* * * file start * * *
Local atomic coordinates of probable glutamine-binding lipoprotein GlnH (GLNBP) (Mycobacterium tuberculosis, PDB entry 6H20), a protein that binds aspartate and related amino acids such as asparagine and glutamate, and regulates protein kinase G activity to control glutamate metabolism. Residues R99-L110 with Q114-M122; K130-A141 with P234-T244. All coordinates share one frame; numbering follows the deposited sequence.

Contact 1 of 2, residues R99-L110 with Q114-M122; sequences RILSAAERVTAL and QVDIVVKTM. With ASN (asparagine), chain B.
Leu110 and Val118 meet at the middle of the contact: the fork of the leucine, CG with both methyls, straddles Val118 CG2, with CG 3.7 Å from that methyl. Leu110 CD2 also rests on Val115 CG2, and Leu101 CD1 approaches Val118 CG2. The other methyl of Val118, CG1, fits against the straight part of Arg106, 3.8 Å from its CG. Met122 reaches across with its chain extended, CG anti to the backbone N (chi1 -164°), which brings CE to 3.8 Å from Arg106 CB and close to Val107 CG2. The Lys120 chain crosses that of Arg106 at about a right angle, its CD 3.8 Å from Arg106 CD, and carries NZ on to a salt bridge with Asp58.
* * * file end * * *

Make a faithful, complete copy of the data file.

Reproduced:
Local atomic coordinates of probable glutamine-binding lipoprotein GlnH (GLNBP) (Mycobacterium tuberculosis, PDB entry 6H20), a protein that binds aspartate and related amino acids such as asparagine and glutamate, and regulates protein kinase G activity to control glutamate metabolism. Residues R99-L110 with Q114-M122; K130-A141 with P234-T244. All coordinates share one frame; numbering follows the deposited sequence.

Contact 1 of 2, residues R99-L110 with Q114-M122; sequences RILSAAERVTAL and QVDIVVKTM. With ASN (asparagine), chain B.
Leu110 and Val118 meet at the middle of the contact: the fork of the leucine, CG with both methyls, straddles Val118 CG2, with CG 3.7 Å from that methyl. Leu110 CD2 also rests on Val115 CG2, and Leu101 CD1 approaches Val118 CG2. The other methyl of Val118, CG1, fits against the straight part of Arg106, 3.8 Å from its CG. Met122 reaches across with its chain extended, CG anti to the backbone N (chi1 -164°), which brings CE to 3.8 Å from Arg106 CB and close to Val107 CG2. The Lys120 chain crosses that of Arg106 at about a right angle, its CD 3.8 Å from Arg106 CD, and carries NZ on to a salt bridge with Asp58.